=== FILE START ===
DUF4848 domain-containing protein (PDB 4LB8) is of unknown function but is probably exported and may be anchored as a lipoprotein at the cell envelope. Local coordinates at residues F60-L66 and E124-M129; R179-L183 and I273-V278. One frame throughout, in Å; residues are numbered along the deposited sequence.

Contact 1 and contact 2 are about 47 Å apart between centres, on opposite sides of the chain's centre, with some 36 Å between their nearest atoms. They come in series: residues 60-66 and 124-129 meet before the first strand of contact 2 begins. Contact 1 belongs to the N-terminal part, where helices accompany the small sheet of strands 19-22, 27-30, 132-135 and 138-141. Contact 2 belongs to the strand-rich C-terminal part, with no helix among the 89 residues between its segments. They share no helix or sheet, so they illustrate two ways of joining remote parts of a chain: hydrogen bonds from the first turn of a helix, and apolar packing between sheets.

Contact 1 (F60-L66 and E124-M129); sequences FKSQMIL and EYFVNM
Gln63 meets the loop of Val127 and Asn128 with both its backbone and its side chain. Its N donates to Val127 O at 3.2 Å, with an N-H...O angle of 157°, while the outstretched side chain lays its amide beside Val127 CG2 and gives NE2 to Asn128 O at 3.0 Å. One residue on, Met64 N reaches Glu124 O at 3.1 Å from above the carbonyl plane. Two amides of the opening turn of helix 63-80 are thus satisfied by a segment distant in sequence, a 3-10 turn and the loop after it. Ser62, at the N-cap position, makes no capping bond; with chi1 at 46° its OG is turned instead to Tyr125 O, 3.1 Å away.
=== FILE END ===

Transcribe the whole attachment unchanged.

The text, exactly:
DUF4848 domain-containing protein (PDB 4LB8) is of unknown function but is probably exported and may be anchored as a lipoprotein at the cell envelope. Local coordinates at residues F60-L66 and E124-M129; R179-L183 and I273-V278. One frame throughout, in Å; residues are numbered along the deposited sequence.

Contact 1 and contact 2 are about 47 Å apart between centres, on opposite sides of the chain's centre, with some 36 Å between their nearest atoms. They come in series: residues 60-66 and 124-129 meet before the first strand of contact 2 begins. Contact 1 belongs to the N-terminal part, where helices accompany the small sheet of strands 19-22, 27-30, 132-135 and 138-141. Contact 2 belongs to the strand-rich C-terminal part, with no helix among the 89 residues between its segments. They share no helix or sheet, so they illustrate two ways of joining remote parts of a chain: hydrogen bonds from the first turn of a helix, and apolar packing between sheets.

Contact 1 (F60-L66 and E124-M129); sequences FKSQMIL and EYFVNM
Gln63 meets the loop of Val127 and Asn128 with both its backbone and its side chain. Its N donates to Val127 O at 3.2 Å, with an N-H...O angle of 157°, while the outstretched side chain lays its amide beside Val127 CG2 and gives NE2 to Asn128 O at 3.0 Å. One residue on, Met64 N reaches Glu124 O at 3.1 Å from above the carbonyl plane. Two amides of the opening turn of helix 63-80 are thus satisfied by a segment distant in sequence, a 3-10 turn and the loop after it. Ser62, at the N-cap position, makes no capping bond; with chi1 at 46° its OG is turned instead to Tyr125 O, 3.1 Å away.